Contested Wills and Financial Provision
Wills validity challenges in the news
The latest high profile will contest in the High Court sees the family of prima ballerina and choreographer Clover Roope in a battle with her goddaughter.
The dancer, who died in April 2019, left her entire estate to her nephews in a Will made in 2011, which replaced a 2006 Will. The earlier version had left quarter of her estate to Emma Hindmarsh, who claims that Ms Roope, a committed feminist, ‘wasn’t in her right mind’ when she cut her out of the Will as there was no credible reason for such a change.
Ms Hindmarsh is challenging the validity of the newest Will, claiming that the fact men were involved in it being changed proves that Ms Roope had lost her mental capacity by the time it was made. Ms Roope was suffering from dementia when she died and her goddaughter says the condition must have been so advanced by 2011 that she didn’t know what she was doing. The case is continuing.
Will validity challenges are becoming more common.
The key requirements for a Will to be valid in England and Wales are that it:
- Be in writing;
- Is made by a person over 18 years of age (unless exemptions apply);
- Meets the formalities of signing and witnessing;
- Is made voluntarily with understanding of the document and free from outside influence or fraud; and
- That the person making the will (“the testator”) has the required capacity to do so (often referred to as being of sound mind).
The test for testamentary capacity to make a Will is well established:
- The testator should understand their act in making the Will and the effect of the Will;
- They should understand what property they have and which is being dealt with/disposed of under the Will;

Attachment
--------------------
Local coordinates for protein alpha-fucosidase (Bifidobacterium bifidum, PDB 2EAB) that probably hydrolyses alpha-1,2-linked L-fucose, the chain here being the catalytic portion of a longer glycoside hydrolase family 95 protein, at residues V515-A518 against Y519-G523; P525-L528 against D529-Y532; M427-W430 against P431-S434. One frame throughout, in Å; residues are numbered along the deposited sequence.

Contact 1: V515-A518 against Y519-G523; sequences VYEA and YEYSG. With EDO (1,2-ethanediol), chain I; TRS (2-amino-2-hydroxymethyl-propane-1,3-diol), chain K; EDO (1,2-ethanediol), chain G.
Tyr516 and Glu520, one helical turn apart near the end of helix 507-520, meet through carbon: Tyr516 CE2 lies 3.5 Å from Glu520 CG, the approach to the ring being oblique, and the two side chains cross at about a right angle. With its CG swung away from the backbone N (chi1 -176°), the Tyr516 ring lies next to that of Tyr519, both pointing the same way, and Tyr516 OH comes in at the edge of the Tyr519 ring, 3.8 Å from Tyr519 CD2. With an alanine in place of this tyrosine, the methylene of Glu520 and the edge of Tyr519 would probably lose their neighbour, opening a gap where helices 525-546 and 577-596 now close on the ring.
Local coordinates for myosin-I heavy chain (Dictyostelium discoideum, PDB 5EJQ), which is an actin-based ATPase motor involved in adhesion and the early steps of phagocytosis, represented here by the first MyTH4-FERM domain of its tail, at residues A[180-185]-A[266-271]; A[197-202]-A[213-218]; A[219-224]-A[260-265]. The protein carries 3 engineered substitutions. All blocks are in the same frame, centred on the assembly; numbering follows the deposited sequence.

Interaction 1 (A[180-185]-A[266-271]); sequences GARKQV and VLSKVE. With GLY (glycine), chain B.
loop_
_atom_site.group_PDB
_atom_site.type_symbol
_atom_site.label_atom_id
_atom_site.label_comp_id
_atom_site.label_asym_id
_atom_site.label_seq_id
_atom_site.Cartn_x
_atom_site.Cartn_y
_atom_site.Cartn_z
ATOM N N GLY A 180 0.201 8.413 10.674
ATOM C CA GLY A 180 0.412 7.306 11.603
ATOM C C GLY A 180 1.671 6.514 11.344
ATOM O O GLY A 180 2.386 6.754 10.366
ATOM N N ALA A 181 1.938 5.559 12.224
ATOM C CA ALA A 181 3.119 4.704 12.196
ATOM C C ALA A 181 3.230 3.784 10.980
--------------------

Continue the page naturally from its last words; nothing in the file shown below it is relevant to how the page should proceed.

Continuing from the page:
- They need to appreciate the claims that may relate to their estate and who they will be giving gifts/inheritances to; and
- They should not be suffering from a disorder of the mind that would impact their ability to make decisions or understand the Will and its impacts.
Martyn Trenerry, Member and Solicitor in Contested Wills, said:
“The test applies to the capacity of the testator at the time they are making the Will and so evidence from that time will be necessary in a dispute over the validity of the Will. Some mental health issues can mean that capacity fluctuates, and this makes medical evidence even more important. In cases where the testator has known health conditions, is frail/elderly or vulnerable, it is also best practice for the Will drafter to arrange for a medical report to be prepared on capacity.
If a Will appears rational, then there is a presumption that the testator will have had capacity to make that Will. It is for the person alleging the testator lacked capacity to raise a dispute and evidence casting doubt on the capacity, at which point the person trying to uphold the Will would need to prove the capacity of the testator.
Disputes over capacity and validity of a Will can be very complex and so seeking early specialist advice is always best.”